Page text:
The alert says, "An attacker with physical access to the aircraft could attach a device to an avionics CAN bus that could be used to inject false data, resulting in incorrect readings in avionic equipment. The researchers have outlined that engine telemetry readings, compass and attitude data, altitude, airspeeds, and angle of attack could all be manipulated to provide false measurements to the pilot. The researchers have further outlined that a pilot relying on instrument readings would be unable to distinguish between false and legitimate readings, which could result in loss of control of the affected aircraft."
CISA recommends aircraft owners restrict access to planes to the best of their abilities. Manufacturers of aircraft should review implementation of CAN bus networks to compensate for the physical attack vector. The automotive industry has made advancements in implementing safeguards that hinder similar physical attacks to CAN bus systems. Safeguards such as CAN bus-specific filtering, whitelisting, and segregation should also be evaluated by aircraft manufacturers.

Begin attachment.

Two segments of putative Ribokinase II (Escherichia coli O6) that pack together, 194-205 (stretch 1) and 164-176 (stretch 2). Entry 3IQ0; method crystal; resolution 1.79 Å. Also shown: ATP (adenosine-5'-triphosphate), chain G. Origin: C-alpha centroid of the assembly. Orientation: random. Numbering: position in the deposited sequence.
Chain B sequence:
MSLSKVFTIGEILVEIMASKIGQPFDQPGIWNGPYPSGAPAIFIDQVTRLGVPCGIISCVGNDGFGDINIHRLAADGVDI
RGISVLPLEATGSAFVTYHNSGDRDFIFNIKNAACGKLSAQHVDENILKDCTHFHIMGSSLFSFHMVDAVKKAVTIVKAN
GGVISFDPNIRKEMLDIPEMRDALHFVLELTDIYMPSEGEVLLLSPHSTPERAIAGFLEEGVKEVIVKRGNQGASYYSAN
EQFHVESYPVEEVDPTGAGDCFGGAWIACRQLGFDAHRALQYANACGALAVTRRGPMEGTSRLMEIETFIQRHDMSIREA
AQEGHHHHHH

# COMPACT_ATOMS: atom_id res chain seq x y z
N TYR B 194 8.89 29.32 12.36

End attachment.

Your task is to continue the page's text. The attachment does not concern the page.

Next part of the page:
In response, Ed Bolen,President and CEO of the National Business Aviation Association, told Security magazine: "The reason such a relatively complex scenario hasn’t unfolded – the reason TSA audits have never found general aviation airplanes to be a security concern – is that the industry has always made security a top priority, with a host of measures that harden aircraft from threats. An Airport Watch program includes a toll-free reporting number directly to the TSA. Pilots carry tamper-resistant, government issued ID, and passengers on many general aviation flights undergo strict background checks. The government cross-checks records for airmen, and monitors aircraft sales to find suspicious activity."
This month, Security magazine highlights the importance of establishing the right metrics for your security program. Also, we highlight Eric Clay, Director of Public Safety for CoxHealth, and discuss how to build a successful K-9 Program and rethink "red flags" to prevent insider threat attacks. Industry leaders discuss this year's Presidential Election security and 2020 predictions for the security industry.